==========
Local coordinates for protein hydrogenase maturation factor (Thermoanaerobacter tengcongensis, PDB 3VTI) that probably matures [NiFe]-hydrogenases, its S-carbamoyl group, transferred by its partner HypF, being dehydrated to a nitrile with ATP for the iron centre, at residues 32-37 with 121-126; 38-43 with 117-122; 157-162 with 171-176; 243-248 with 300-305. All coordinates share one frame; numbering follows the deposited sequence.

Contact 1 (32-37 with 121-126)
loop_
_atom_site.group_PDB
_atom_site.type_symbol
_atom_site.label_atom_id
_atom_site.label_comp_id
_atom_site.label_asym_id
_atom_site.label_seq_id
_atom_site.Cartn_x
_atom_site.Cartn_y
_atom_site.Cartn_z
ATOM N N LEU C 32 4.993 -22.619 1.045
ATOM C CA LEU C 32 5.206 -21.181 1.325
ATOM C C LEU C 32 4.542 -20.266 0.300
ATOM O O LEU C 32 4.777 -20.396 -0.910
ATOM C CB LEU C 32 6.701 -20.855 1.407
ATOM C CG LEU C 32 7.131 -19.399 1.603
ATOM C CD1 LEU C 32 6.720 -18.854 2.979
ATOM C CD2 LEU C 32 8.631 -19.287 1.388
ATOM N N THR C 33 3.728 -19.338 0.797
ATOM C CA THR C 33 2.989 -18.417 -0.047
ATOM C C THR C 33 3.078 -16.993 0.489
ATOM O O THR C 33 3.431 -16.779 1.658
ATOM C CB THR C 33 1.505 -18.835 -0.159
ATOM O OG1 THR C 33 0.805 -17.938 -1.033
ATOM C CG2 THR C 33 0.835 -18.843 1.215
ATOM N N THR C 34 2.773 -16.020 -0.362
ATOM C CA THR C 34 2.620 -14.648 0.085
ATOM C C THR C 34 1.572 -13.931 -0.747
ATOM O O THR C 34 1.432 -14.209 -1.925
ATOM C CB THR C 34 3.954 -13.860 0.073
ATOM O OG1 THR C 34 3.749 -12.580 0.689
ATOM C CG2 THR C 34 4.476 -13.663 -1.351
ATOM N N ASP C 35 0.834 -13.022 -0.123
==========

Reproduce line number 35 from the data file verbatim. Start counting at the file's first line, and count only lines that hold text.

ATOM N N ASP C 35 0.834 -13.022 -0.123